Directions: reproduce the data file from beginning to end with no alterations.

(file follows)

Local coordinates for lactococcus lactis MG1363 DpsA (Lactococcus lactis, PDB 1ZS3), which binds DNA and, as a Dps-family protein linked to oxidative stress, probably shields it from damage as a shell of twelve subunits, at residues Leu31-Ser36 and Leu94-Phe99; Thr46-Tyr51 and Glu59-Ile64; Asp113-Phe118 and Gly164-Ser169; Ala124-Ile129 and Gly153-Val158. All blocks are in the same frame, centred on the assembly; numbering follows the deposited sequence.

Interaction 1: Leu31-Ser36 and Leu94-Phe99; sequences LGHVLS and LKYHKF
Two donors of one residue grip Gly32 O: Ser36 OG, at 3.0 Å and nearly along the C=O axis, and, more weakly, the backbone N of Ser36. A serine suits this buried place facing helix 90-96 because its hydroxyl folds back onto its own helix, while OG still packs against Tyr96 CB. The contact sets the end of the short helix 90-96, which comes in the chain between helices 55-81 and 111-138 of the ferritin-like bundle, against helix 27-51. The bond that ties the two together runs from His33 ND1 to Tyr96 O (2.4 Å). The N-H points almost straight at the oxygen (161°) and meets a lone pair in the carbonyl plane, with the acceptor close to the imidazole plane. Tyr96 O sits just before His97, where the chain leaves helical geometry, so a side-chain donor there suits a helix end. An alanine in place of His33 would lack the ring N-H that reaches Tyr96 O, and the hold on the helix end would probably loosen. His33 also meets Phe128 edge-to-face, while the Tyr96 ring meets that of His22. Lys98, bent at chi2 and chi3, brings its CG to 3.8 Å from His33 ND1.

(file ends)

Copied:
Local coordinates for lactococcus lactis MG1363 DpsA (Lactococcus lactis, PDB 1ZS3), which binds DNA and, as a Dps-family protein linked to oxidative stress, probably shields it from damage as a shell of twelve subunits, at residues Leu31-Ser36 and Leu94-Phe99; Thr46-Tyr51 and Glu59-Ile64; Asp113-Phe118 and Gly164-Ser169; Ala124-Ile129 and Gly153-Val158. All blocks are in the same frame, centred on the assembly; numbering follows the deposited sequence.

Interaction 1: Leu31-Ser36 and Leu94-Phe99; sequences LGHVLS and LKYHKF
Two donors of one residue grip Gly32 O: Ser36 OG, at 3.0 Å and nearly along the C=O axis, and, more weakly, the backbone N of Ser36. A serine suits this buried place facing helix 90-96 because its hydroxyl folds back onto its own helix, while OG still packs against Tyr96 CB. The contact sets the end of the short helix 90-96, which comes in the chain between helices 55-81 and 111-138 of the ferritin-like bundle, against helix 27-51. The bond that ties the two together runs from His33 ND1 to Tyr96 O (2.4 Å). The N-H points almost straight at the oxygen (161°) and meets a lone pair in the carbonyl plane, with the acceptor close to the imidazole plane. Tyr96 O sits just before His97, where the chain leaves helical geometry, so a side-chain donor there suits a helix end. An alanine in place of His33 would lack the ring N-H that reaches Tyr96 O, and the hold on the helix end would probably loosen. His33 also meets Phe128 edge-to-face, while the Tyr96 ring meets that of His22. Lys98, bent at chi2 and chi3, brings its CG to 3.8 Å from His33 ND1.